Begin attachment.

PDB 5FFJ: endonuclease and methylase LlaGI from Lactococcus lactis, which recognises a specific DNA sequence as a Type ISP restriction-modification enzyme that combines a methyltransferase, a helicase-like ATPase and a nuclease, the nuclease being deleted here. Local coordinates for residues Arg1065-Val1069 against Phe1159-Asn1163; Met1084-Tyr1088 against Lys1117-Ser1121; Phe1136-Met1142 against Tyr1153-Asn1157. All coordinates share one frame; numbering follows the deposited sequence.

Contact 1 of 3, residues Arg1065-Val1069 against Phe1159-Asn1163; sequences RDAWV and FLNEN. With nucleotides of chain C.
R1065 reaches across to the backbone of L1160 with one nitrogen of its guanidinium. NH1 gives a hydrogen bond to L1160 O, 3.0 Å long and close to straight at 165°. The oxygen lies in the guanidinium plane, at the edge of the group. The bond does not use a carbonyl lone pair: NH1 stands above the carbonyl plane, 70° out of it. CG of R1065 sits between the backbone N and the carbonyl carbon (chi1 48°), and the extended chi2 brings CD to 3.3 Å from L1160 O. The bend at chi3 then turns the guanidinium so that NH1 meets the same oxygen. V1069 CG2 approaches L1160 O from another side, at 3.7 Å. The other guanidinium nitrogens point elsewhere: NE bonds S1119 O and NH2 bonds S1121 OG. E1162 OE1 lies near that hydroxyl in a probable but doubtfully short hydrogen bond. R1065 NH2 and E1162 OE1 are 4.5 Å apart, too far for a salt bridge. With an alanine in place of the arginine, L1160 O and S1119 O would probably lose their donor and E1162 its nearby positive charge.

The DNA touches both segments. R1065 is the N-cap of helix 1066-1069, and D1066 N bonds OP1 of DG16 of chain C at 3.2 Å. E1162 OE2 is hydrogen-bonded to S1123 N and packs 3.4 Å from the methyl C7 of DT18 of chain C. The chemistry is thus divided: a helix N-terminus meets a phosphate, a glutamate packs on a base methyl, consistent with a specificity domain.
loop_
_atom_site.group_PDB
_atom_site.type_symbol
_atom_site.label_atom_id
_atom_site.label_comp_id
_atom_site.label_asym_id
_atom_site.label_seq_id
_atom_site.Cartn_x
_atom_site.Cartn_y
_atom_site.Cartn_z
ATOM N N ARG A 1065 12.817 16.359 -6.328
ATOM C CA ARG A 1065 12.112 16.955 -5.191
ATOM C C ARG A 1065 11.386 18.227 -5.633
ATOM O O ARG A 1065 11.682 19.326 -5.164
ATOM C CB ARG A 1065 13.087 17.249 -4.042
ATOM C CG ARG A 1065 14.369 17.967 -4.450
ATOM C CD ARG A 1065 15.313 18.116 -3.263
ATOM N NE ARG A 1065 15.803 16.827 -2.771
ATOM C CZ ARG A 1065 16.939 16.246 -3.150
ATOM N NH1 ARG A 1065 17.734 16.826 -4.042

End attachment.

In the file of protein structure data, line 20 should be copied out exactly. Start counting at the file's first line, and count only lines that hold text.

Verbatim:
ATOM C CG ARG A 1065 14.369 17.967 -4.450